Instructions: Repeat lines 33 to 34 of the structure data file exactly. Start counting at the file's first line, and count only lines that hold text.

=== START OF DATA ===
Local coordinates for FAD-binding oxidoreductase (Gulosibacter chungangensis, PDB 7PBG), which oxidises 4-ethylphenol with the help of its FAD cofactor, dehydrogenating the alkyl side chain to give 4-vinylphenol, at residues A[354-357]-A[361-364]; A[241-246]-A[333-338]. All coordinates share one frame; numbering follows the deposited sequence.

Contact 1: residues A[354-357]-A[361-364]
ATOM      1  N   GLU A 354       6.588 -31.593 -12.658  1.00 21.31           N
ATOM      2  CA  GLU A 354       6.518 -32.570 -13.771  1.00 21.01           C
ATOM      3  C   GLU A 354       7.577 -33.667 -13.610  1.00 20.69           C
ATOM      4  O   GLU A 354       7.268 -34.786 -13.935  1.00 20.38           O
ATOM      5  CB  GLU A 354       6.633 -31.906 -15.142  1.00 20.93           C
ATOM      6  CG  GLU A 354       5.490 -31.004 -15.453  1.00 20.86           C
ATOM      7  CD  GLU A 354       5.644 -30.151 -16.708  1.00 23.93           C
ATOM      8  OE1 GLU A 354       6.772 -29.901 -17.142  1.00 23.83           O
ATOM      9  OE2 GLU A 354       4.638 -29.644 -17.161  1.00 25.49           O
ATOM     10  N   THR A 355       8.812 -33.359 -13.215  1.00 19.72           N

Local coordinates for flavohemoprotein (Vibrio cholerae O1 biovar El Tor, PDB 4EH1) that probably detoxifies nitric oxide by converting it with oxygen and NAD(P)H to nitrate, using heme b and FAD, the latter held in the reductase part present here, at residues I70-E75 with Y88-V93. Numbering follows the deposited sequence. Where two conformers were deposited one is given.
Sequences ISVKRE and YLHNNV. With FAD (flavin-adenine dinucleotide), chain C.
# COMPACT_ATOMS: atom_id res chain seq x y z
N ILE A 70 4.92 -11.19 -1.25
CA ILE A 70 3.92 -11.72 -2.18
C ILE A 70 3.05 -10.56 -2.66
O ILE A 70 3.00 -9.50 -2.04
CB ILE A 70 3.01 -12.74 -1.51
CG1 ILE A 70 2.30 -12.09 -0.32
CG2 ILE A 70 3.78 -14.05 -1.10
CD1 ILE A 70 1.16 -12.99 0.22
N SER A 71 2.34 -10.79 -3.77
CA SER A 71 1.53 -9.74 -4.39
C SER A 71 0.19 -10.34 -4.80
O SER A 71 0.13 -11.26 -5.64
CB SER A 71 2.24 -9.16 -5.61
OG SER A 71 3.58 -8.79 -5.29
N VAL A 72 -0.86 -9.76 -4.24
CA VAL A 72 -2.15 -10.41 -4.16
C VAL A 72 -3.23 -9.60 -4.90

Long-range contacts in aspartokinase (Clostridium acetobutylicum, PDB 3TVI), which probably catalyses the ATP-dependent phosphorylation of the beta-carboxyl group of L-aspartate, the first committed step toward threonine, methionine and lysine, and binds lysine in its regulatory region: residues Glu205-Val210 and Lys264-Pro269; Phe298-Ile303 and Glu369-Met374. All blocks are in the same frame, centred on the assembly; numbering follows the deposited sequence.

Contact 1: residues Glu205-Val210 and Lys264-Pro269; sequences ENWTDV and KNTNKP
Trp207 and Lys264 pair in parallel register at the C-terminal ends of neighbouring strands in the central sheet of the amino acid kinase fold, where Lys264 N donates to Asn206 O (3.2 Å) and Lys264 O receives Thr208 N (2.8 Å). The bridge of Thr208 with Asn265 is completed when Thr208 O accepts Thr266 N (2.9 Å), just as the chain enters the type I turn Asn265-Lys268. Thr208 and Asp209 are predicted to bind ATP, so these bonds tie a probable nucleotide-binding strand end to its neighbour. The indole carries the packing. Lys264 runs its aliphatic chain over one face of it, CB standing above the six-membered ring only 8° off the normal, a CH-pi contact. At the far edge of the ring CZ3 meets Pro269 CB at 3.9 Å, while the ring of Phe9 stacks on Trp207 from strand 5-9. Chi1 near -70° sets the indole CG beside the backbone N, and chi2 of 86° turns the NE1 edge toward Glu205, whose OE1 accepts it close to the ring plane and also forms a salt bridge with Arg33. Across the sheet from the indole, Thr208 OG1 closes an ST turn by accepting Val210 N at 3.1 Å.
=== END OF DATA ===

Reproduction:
Long-range contacts in aspartokinase (Clostridium acetobutylicum, PDB 3TVI), which probably catalyses the ATP-dependent phosphorylation of the beta-carboxyl group of L-aspartate, the first committed step toward threonine, methionine and lysine, and binds lysine in its regulatory region: residues Glu205-Val210 and Lys264-Pro269; Phe298-Ile303 and Glu369-Met374. All blocks are in the same frame, centred on the assembly; numbering follows the deposited sequence.

Contact 1: residues Glu205-Val210 and Lys264-Pro269; sequences ENWTDV and KNTNKP